No, but there are pieces of equipment I regret buying!

What do you know now that you wish you had known when you started out?
Learn to finish a song; don’t kill yourself forever trying to make the perfect piece of music. Music is an art; it is a snap shot of you at that time.

What piece of advice would you give to producers still honing their craft?
Own it.

What’s key to creating your own sound?
Originality, blurring the outer limits in your own way – it will then become your own

Whose productions do you love right now?
We like all styles of music so always hearing new stuff that interests such as Arca, Floating Points, Ame, Caribou… there’s tonnes of great music out there.

Tell us about your new Distant Focus Vol. 1 mini-album and how you’d approached it…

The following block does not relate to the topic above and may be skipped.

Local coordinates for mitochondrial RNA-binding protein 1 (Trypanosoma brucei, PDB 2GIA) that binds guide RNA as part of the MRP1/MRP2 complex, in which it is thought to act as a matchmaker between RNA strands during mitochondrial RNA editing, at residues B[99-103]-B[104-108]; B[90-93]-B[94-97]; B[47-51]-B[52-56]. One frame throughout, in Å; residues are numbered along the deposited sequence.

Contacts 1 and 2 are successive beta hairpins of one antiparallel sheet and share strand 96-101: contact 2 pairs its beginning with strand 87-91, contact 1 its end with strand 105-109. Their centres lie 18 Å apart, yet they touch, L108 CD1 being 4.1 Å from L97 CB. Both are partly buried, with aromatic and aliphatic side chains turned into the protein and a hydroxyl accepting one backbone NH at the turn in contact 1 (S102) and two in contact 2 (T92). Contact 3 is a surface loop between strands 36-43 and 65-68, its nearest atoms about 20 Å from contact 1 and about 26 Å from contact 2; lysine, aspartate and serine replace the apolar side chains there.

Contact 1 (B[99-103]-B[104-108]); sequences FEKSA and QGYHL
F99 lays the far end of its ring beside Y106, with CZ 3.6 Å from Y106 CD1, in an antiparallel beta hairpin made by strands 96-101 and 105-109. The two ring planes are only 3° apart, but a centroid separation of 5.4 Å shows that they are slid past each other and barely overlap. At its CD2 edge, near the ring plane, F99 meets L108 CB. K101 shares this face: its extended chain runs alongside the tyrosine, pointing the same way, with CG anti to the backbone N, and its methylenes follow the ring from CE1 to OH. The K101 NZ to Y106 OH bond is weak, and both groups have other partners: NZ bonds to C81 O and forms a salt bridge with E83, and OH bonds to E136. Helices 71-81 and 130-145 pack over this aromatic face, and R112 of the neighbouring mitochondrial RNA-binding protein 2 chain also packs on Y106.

The mini album was based on creating music for a script our friend wrote. We split the script into six parts, from reading the score this helped us focus on the music.


Got any releases in the pipeline you can tell us about?
There are many to come that we can’t tell you about, but the ones we can tell you about are:

Distant Focus Reavision, a remix package with remixes from Trentemoller and many more. NYX EP1 featuring Joel Wells, this is produced by Tim Goldsworthy and Toydrum and The Evangelist featuring Gavin Clark with Toydrum.

Anything else you’d like to tell us about?
You can find all our news on toydrum.co.uk and our latest releases on Underscore Collective. You can also follow us on Twitter.